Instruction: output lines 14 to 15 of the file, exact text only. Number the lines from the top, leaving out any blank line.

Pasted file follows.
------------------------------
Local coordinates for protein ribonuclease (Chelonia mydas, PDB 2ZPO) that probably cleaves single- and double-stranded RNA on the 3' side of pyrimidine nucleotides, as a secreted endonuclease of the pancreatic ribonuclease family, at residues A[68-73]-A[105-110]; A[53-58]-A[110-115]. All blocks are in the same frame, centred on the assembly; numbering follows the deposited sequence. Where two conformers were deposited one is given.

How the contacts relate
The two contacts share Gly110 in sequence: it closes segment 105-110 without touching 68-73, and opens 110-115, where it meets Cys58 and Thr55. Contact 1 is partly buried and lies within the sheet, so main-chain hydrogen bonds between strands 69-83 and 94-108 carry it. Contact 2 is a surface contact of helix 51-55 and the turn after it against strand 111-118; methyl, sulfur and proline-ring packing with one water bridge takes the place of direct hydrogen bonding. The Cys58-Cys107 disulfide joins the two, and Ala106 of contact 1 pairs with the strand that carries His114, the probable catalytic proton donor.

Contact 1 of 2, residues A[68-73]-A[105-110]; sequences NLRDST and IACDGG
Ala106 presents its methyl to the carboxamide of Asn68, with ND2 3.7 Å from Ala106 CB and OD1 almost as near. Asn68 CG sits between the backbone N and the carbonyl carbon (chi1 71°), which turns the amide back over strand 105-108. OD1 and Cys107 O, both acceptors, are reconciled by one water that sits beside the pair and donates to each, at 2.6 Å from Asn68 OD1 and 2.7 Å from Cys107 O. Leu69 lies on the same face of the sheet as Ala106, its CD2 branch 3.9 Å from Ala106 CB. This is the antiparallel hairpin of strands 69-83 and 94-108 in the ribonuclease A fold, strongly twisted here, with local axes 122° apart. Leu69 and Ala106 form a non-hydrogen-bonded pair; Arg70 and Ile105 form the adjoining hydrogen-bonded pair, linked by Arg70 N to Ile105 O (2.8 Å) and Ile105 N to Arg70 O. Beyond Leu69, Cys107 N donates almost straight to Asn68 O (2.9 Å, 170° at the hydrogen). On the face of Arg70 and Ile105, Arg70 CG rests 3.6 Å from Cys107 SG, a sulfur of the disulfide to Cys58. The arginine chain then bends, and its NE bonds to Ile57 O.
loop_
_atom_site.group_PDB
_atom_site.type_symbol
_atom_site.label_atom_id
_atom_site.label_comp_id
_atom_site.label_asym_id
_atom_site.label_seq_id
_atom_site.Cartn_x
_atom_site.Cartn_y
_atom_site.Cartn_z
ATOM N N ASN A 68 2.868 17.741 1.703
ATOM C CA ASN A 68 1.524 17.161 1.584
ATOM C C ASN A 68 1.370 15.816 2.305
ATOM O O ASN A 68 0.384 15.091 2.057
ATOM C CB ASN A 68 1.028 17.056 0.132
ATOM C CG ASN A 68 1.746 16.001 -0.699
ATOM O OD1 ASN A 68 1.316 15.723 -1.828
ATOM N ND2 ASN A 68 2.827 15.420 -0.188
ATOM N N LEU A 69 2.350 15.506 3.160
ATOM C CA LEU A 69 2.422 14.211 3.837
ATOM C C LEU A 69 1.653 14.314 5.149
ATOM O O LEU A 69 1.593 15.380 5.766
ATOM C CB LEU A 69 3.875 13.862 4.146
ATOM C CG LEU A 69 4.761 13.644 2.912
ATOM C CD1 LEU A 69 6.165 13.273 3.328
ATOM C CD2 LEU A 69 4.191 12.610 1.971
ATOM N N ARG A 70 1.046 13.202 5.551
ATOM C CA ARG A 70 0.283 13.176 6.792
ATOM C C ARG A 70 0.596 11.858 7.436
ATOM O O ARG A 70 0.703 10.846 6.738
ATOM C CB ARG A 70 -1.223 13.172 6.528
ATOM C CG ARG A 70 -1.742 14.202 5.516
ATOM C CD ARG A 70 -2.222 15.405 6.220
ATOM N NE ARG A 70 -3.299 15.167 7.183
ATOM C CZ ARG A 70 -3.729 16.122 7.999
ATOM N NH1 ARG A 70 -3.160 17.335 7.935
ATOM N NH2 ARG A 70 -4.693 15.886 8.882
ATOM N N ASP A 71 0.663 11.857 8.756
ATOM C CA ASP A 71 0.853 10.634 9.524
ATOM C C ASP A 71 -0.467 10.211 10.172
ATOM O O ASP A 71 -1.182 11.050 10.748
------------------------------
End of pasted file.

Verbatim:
_atom_site.Cartn_y
_atom_site.Cartn_z